Glossary & Regulations


Biobased composites

Biocomposites are composites consisting of a
polymer and fibre, of which one or both can be
biobased. The polymer can be either biobased or
fossil based, and the fibre can be either natural or
synthetic. Examples of natural fibres include flax,
hemp, wood, cotton, coconut etc.

Biodegradable plastics

Biodegradable plastics break down under specific
conditions within a defined period of time. The
material decomposes by microorganisms into water, carbon dioxide, methane and sometimes biomass. Biodegradable material can be either biobased or made of fossil fuels, the term ‘biodegradable’ only indicates the end-of-life of the material.

Compostables plastics

Compostable plastics come from renewable materials and break down through composting. Compostable plastics are made from polylactic acid (PLA). PLA is made from dextrose, a sugar produced by plants. Currently, the most common raw material for PLA is field corn, although other plant sources may be used in the future. Compostable plastics are the best choice for foodservice ware that will have food residue. For example teabags or coffee pads.


Recycling process

The collection, sorting and (mechanical) reprocessing of used materials into new products.


Recycled plastic suitable for use in new products.

Mechanical recycling

Form of recycling in which plastics are separated
based on polymer type and then shredded into
pieces, washed and remelted into granulates.

Chemical recycling

Chemical recycling is a range of emerging technologies in the waste management industry which allow plastics to be recycled, that are difficult or uneconomic to recycle mechanically. By turning plastic waste back into base chemicals and chemical feedstocks, chemical recycling processes have the potential to dramatically improve recycling rates and divert plastic waste from landfill or incineration.


Being recyclable means that, in theory, the material of the package can be used in the production of new products. However, for a package to be actually recycled, it must be correctly disposed, collected, sorted and recycled.

Design for recyclability

Several factors may hinder the recycling process or influence the quality of the recyclate. It is important to take these into account when designing products.


Circular economy

Regenerative system in which products and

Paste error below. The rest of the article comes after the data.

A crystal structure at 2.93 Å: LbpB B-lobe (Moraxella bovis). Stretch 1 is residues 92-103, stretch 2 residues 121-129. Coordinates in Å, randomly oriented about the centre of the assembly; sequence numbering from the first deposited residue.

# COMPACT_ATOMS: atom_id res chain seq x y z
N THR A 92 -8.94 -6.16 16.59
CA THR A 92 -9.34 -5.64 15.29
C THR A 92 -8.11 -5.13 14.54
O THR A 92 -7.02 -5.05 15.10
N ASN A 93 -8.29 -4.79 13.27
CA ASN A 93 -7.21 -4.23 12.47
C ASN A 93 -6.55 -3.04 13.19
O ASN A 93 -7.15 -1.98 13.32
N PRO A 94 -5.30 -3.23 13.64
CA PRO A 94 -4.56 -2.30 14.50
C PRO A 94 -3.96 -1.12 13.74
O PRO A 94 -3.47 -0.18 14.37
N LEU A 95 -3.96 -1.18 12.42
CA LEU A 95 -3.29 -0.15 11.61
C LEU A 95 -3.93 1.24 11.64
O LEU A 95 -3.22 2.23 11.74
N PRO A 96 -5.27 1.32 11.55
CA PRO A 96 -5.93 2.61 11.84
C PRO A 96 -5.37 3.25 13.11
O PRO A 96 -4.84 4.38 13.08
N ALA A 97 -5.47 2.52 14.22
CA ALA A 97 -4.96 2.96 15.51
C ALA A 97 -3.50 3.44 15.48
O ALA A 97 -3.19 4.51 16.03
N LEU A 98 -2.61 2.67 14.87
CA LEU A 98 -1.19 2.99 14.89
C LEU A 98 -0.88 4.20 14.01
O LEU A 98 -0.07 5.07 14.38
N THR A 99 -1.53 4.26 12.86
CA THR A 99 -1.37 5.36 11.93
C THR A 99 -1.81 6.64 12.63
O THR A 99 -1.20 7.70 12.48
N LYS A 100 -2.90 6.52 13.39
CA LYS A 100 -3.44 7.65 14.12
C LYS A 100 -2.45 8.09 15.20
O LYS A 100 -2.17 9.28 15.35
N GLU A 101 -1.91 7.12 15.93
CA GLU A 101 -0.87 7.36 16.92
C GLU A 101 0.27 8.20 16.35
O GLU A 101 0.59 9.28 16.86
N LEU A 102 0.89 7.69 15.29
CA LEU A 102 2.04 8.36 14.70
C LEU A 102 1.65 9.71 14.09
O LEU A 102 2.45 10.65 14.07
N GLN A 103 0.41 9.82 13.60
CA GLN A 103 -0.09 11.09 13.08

materials flow in cycles without loss in quality or
quantity. A circular economy aims to keep products, components, and materials at their highest utility and value at all times.

Carbon black

Black colourant for plastics, usually found in darker colours because it is cheap and has a very deep colour. Carbon black absorbs near infrared (light) used for material detection in recycling and can therefore not be recycled.

Carbon black free

Carbon-free pigments enable full detectability of black (and other dark coloured plastics). This means that black plastics are being recycled and not incinerated. Carbon-free pigments enable full-detectability of black and dark coloured plastics on recycling sorting machines.


Treatment of materials and products after disposal. For packaging, materials can be reused, recycled, incinerated or dumped as landfill.

Life cycle thinking

An approach that goes beyond only considering
environmental impacts during production of
products, considering the impacts of all life cycle
phases. Life cycles phases typically consist of: raw
material sourcing, production, distribution, usage
and end-of-life.

& Goals


  • UN Sustainable Development Goals
  • Paris Agreement on climate change
  • Basel Convention
  • New Plastic Economy


  • European Strategy for plastics in a circular economy


  • Plastic Pacts (UK, FR, NL)
  • German Packaging Act (Verpack G)
Click on the time line dots

EU plastic bag directive

Set: UN Sustainability goals

Set: Paris Action on Climate Change


Set: New Plastic Economy (NPE)


Chinese ban on plastic waste imports

Set: European Strategy for Plastics


Set: Plastic Pacts (NL, UK, FR)

German Packaging Act (Verpack G)

UN export restrictions on hard-to-recycle plastics

Tarief differentiatie (NL)


EU Waste Framework Directive


EU – tax on non-recycled plastic packaging waste (0.80€/kg)

July: EU – Single use plastics & oxo-degradable ban


April: UK – tax on plastic packaging, which contains less than 30% recycled plastic (200 BP/ton)


Italy – tax on non-recyclable plastic packaging (0.45€/kg), except: recycled material

Spain – tax on non-reusable plastic packging (0.45€/kg)


EU – Tethered caps for beverage bottles up to 3 litres

2025 (EU)

25% rPET in PET-beverage bottles

50% effectively recycled plastic packaging

77% collection rate for single use beverage bottles


EU – 90% collection rate for single use beverage bottles

2030 (EU)

30% rPET in PET-beverage bottles

55% effectively recycled plastic packaging

All plastic packaging should be recyclable or reusable


EU – The Circular economy action plan is realized & Circular economy is implemented

Due to the rapid evolution of the sustainability into the packaging sector as well as local differences of recycling processes and law, information provided within this document are for information only.
We advise you to check your local regulation’s update.